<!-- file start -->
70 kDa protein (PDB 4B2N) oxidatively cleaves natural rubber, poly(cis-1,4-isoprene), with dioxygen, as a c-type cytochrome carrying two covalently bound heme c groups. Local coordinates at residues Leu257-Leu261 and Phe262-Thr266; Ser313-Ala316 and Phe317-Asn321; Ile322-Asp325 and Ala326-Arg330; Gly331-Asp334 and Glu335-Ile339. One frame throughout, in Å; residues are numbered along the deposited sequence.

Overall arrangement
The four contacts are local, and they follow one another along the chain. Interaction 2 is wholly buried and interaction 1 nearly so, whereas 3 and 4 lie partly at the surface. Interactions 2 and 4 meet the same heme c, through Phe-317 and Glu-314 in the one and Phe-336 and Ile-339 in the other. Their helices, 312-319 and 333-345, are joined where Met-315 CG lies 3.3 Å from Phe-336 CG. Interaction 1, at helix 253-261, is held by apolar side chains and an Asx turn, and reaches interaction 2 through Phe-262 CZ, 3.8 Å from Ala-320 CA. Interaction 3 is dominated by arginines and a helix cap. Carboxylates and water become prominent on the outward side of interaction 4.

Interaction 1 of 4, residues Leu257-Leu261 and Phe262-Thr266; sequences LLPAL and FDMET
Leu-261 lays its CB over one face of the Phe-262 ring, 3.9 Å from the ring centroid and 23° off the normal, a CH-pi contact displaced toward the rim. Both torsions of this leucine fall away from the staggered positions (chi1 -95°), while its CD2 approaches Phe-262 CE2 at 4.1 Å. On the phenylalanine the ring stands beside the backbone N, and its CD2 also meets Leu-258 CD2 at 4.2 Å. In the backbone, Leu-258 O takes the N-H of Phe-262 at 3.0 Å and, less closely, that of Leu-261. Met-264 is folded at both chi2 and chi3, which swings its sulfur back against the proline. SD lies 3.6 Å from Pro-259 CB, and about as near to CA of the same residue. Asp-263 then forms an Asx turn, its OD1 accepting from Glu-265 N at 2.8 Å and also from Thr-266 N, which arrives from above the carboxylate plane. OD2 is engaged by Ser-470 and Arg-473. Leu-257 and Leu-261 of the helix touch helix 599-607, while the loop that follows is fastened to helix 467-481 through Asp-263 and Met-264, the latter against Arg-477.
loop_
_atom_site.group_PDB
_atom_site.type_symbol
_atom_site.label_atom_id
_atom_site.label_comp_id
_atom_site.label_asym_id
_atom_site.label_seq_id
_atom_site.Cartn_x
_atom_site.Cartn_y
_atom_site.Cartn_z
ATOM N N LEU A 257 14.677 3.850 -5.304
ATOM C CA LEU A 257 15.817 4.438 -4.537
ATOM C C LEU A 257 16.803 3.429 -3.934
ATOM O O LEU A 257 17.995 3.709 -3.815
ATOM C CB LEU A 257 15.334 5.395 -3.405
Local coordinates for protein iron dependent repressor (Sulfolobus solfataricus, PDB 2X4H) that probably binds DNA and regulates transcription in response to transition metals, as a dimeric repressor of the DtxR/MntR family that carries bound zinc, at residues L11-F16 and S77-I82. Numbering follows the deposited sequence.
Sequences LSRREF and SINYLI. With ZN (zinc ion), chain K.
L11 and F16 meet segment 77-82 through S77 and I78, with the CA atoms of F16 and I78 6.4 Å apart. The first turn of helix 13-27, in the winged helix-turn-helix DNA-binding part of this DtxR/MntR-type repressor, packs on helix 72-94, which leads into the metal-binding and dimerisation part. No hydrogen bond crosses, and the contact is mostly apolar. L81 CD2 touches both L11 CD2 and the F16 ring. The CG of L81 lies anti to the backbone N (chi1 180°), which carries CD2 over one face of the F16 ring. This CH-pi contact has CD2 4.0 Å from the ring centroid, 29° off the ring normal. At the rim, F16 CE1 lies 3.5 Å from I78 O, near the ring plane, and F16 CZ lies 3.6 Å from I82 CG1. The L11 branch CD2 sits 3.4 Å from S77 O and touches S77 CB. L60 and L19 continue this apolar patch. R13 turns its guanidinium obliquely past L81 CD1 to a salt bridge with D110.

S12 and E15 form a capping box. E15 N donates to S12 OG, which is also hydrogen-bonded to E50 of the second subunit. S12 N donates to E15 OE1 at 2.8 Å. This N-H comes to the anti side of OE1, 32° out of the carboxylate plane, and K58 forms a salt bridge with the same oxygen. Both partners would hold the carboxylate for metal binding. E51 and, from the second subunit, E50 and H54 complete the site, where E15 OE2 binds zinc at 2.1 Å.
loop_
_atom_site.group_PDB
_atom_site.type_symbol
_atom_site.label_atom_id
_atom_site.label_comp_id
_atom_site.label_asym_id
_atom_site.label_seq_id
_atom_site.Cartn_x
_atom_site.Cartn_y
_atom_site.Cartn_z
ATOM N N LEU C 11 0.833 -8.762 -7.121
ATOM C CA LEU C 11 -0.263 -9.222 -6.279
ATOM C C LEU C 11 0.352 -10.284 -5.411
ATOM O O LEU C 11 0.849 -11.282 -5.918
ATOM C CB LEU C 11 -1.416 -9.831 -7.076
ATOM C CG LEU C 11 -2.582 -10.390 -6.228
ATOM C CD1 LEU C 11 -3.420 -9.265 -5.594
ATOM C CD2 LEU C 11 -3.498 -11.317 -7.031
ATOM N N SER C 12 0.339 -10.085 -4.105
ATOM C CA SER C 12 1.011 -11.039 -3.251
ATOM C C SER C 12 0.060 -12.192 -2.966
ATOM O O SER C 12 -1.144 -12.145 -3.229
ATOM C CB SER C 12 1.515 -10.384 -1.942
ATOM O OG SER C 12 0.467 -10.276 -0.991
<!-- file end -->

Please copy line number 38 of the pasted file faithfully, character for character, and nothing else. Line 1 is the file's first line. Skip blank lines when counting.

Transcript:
ATOM O O LEU C 11 0.849 -11.282 -5.918